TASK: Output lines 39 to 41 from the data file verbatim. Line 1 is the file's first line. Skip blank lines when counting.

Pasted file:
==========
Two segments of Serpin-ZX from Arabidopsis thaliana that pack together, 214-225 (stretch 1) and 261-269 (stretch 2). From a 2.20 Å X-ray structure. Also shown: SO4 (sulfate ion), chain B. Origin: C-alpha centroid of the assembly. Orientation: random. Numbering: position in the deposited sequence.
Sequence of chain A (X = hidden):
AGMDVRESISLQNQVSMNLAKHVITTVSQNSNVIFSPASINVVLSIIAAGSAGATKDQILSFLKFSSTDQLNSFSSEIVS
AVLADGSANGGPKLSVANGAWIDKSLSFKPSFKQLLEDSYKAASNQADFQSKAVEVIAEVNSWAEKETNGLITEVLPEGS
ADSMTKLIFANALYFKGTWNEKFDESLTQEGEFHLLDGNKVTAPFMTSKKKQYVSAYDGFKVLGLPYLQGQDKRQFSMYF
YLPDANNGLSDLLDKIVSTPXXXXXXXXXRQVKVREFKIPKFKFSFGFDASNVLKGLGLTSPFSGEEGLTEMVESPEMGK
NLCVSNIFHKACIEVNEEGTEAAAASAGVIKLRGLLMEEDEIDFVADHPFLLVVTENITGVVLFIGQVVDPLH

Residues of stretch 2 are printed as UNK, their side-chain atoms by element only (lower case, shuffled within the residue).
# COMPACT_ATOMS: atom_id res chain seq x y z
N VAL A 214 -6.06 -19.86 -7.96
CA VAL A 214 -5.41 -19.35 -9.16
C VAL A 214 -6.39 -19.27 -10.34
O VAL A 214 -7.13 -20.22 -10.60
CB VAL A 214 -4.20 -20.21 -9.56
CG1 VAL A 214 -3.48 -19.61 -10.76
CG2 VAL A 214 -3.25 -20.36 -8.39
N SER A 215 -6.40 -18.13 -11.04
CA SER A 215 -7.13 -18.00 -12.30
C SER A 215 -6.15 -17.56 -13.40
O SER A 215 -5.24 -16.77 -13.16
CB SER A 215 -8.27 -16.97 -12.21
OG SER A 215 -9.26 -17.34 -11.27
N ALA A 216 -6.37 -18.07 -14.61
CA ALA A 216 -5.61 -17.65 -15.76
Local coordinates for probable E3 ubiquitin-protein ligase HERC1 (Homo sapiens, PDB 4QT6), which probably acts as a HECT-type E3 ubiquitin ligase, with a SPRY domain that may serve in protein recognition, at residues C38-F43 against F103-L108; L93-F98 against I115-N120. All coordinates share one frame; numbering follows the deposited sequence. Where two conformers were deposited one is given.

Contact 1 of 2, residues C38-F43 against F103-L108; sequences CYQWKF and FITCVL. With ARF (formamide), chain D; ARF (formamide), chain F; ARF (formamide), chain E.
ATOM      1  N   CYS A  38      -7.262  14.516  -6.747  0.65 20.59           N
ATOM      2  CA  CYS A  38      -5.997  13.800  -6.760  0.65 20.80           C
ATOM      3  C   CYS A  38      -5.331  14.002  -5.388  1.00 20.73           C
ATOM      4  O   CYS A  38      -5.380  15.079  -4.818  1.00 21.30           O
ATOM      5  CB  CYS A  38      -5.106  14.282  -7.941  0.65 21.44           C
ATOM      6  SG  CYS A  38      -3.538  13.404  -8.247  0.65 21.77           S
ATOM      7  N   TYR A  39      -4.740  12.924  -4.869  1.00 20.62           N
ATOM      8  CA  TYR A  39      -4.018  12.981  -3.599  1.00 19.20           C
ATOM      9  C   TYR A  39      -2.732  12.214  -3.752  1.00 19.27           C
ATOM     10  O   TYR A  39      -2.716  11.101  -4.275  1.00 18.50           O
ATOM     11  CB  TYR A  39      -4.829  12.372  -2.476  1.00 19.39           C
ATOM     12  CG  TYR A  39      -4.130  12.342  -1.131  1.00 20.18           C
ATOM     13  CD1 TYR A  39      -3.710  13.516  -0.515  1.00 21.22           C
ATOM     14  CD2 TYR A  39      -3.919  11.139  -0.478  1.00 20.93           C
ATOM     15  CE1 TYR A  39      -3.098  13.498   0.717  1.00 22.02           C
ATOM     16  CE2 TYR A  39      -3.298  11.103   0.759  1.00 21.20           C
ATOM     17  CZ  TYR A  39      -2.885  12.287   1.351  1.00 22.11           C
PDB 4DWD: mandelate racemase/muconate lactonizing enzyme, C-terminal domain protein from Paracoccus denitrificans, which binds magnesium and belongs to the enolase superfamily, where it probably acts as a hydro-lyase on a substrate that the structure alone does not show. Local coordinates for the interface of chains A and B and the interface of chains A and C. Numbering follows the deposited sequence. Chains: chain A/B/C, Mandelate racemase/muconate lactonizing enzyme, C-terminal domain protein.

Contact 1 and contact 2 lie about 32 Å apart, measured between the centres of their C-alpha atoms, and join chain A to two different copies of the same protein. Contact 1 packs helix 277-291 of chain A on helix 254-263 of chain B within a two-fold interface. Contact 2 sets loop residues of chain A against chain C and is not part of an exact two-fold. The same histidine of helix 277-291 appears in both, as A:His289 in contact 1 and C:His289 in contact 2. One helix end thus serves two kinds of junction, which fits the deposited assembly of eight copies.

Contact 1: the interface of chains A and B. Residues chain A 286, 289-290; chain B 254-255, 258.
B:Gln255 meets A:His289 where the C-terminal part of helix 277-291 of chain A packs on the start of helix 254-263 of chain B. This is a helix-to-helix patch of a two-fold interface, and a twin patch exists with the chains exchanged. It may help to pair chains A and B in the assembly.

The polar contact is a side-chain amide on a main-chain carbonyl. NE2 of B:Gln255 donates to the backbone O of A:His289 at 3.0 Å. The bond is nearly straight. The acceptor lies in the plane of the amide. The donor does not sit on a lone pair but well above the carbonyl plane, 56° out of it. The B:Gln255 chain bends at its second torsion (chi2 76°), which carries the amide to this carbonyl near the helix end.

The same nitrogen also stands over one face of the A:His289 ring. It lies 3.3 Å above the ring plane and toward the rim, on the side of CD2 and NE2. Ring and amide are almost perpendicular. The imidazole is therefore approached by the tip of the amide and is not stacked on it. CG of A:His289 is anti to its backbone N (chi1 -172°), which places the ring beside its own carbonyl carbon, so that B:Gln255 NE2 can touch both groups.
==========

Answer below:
ATOM     13  CD1 TYR A  39      -3.710  13.516  -0.515  1.00 21.22           C
ATOM     14  CD2 TYR A  39      -3.919  11.139  -0.478  1.00 20.93           C
ATOM     15  CE1 TYR A  39      -3.098  13.498   0.717  1.00 22.02           C